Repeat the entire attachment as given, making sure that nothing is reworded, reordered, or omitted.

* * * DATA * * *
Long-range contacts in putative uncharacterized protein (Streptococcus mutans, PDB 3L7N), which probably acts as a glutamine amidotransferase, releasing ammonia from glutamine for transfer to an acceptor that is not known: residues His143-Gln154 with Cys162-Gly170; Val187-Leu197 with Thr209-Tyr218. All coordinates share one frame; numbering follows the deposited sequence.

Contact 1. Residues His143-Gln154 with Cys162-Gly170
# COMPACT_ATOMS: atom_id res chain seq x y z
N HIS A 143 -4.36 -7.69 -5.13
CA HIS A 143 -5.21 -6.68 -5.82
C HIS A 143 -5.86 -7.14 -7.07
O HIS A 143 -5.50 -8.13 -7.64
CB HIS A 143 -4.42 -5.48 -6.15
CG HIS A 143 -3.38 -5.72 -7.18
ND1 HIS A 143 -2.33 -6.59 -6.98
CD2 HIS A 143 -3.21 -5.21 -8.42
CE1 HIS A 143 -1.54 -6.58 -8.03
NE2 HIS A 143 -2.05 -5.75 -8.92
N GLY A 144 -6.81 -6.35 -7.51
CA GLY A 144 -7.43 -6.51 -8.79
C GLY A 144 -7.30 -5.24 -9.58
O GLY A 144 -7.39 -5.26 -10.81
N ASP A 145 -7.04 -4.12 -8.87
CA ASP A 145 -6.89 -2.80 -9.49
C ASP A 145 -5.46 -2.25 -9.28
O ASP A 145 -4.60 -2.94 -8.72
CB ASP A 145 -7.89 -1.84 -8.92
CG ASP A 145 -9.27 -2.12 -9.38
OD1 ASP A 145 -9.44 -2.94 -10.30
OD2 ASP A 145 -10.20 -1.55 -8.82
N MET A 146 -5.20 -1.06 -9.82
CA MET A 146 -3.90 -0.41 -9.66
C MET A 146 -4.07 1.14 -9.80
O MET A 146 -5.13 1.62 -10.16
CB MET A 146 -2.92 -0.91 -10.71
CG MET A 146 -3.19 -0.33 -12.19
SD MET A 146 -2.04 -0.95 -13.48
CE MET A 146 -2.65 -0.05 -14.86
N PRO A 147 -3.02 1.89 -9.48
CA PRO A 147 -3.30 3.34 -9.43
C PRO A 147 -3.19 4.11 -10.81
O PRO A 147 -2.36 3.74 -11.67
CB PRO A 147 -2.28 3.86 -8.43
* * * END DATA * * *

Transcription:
Long-range contacts in putative uncharacterized protein (Streptococcus mutans, PDB 3L7N), which probably acts as a glutamine amidotransferase, releasing ammonia from glutamine for transfer to an acceptor that is not known: residues His143-Gln154 with Cys162-Gly170; Val187-Leu197 with Thr209-Tyr218. All coordinates share one frame; numbering follows the deposited sequence.

Contact 1. Residues His143-Gln154 with Cys162-Gly170
# COMPACT_ATOMS: atom_id res chain seq x y z
N HIS A 143 -4.36 -7.69 -5.13
CA HIS A 143 -5.21 -6.68 -5.82
C HIS A 143 -5.86 -7.14 -7.07
O HIS A 143 -5.50 -8.13 -7.64
CB HIS A 143 -4.42 -5.48 -6.15
CG HIS A 143 -3.38 -5.72 -7.18
ND1 HIS A 143 -2.33 -6.59 -6.98
CD2 HIS A 143 -3.21 -5.21 -8.42
CE1 HIS A 143 -1.54 -6.58 -8.03
NE2 HIS A 143 -2.05 -5.75 -8.92
N GLY A 144 -6.81 -6.35 -7.51
CA GLY A 144 -7.43 -6.51 -8.79
C GLY A 144 -7.30 -5.24 -9.58
O GLY A 144 -7.39 -5.26 -10.81
N ASP A 145 -7.04 -4.12 -8.87
CA ASP A 145 -6.89 -2.80 -9.49
C ASP A 145 -5.46 -2.25 -9.28
O ASP A 145 -4.60 -2.94 -8.72
CB ASP A 145 -7.89 -1.84 -8.92
CG ASP A 145 -9.27 -2.12 -9.38
OD1 ASP A 145 -9.44 -2.94 -10.30
OD2 ASP A 145 -10.20 -1.55 -8.82
N MET A 146 -5.20 -1.06 -9.82
CA MET A 146 -3.90 -0.41 -9.66
C MET A 146 -4.07 1.14 -9.80
O MET A 146 -5.13 1.62 -10.16
CB MET A 146 -2.92 -0.91 -10.71
CG MET A 146 -3.19 -0.33 -12.19
SD MET A 146 -2.04 -0.95 -13.48
CE MET A 146 -2.65 -0.05 -14.86
N PRO A 147 -3.02 1.89 -9.48
CA PRO A 147 -3.30 3.34 -9.43
C PRO A 147 -3.19 4.11 -10.81
O PRO A 147 -2.36 3.74 -11.67
CB PRO A 147 -2.28 3.86 -8.43